Decided: October 10, 1949.
HYMAN PHILLIPS AND DORIS PHILLIPS, PLAINTIFFS-RESPONDENTS,
JOHN J. KLEIN, HAROLD CREAGER AND JAMES COPE, INDIVIDUALLY AND TRADING AS KAY DRY CLEANING COMPANY, DEFENDANTS-APPELLANTS
Jacobs, Donges and Bigelow. The opinion of the court was delivered by Jacobs, S.j.a.d.
[5 NJSuper Page 177] This is an appeal from a judgment, in the Mercer County District Court, for the plaintiffs in an action for recovery of rent.
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In September, 1947, the plaintiffs' predecessor leased to the defendants, for a period of two years commencing October 1, 1947, the first floor store at 676 Stuyvesant Avenue and Nos. 13 and 15 Christoff Street at a monthly rental of $126. The lease provided that the lessor's consent was required "to use No. 676 Stuyvesant Avenue, aforesaid, for any other purpose than a tailor shop and receiving clothing to be cleaned, and Nos. 13 and 15 Christoff Street, aforesaid, to be used only in connection with dry cleaning and for no other purpose." In April, 1948, the defendants received a notice from the Building Inspector of Trenton that their dry cleaning business was being conducted in violation of the municipal zoning ordinance and in August, 1948, their appeal to the Zoning Board of Adjustment was denied. Thereafter, they refused to pay the rent due in October, 1948, and plaintiff instituted action therefor against all of the defendants in the District Court. The defendants asserted that since they were unable to conduct their dry cleaning business they were not obligated for further rental under the lease; this defense was overruled, judgment was entered for the plaintiffs and no appeal was taken therefrom. Similar actions for the rent due in November and December, 1948, resulted in a judgment for the plaintiffs against the defendant John J. Klein, the remaining defendants not having been served. In January, 1949, the present action was instituted by the plaintiffs claiming judgment against all of the defendants for rent due in January, 1949, and against defendants Harold Creager and James Cope for rent due in November and December, 1948. Trial was held in the District Court, the proceedings were taken stenographically and duly transcribed, and judgment was entered for the plaintiffs against all of the defendants for the January, 1949, rent and against the defendants Harold Creager and James Cope for the November and December, 1948, rent. The present appeal is from this judgment.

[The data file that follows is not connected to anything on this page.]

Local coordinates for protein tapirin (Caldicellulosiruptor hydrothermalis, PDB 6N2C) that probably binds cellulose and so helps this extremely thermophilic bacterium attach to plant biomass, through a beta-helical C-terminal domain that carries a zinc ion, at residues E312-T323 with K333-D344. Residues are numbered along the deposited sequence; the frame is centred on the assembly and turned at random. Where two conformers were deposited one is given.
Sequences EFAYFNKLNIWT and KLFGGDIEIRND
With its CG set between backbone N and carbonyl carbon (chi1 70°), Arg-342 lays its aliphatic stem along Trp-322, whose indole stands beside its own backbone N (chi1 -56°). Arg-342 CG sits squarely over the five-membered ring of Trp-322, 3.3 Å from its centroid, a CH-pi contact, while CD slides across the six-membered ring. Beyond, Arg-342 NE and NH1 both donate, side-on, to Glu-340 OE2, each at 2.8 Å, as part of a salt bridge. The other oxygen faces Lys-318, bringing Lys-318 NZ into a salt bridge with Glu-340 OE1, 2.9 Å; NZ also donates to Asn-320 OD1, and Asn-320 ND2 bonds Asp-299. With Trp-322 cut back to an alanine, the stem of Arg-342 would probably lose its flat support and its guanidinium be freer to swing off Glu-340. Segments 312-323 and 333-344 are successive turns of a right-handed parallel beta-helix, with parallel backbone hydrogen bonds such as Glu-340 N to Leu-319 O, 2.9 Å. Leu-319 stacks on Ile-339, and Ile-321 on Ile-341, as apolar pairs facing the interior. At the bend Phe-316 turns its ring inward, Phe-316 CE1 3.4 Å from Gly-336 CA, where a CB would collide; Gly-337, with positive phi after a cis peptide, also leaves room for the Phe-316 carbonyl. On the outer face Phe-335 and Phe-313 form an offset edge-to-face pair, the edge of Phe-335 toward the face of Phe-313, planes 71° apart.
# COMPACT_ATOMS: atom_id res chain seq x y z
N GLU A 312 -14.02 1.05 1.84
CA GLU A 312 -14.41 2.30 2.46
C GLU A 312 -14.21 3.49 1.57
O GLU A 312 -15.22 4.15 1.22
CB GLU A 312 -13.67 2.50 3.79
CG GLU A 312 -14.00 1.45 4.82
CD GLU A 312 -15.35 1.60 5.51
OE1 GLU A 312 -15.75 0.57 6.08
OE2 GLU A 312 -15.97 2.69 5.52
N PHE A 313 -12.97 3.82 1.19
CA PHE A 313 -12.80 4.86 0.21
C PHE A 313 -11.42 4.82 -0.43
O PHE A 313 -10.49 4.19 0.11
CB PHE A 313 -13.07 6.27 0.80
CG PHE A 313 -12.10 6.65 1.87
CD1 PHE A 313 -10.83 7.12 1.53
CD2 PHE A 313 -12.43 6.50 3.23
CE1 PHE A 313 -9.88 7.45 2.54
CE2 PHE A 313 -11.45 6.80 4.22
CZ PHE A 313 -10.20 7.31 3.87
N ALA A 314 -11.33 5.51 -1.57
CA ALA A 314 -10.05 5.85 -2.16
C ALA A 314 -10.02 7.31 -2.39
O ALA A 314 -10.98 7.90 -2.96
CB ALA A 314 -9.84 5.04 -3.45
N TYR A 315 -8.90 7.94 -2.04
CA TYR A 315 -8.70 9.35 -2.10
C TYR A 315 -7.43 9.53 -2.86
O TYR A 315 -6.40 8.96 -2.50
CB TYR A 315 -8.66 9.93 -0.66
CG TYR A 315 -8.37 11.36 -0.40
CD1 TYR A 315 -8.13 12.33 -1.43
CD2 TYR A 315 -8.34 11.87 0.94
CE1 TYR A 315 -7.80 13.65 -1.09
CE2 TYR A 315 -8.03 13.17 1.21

The appendix filed by the appellants contains copies of the summons and complaint, the lease, letters from the Building Inspector and the Board of Adjustment, the judgment,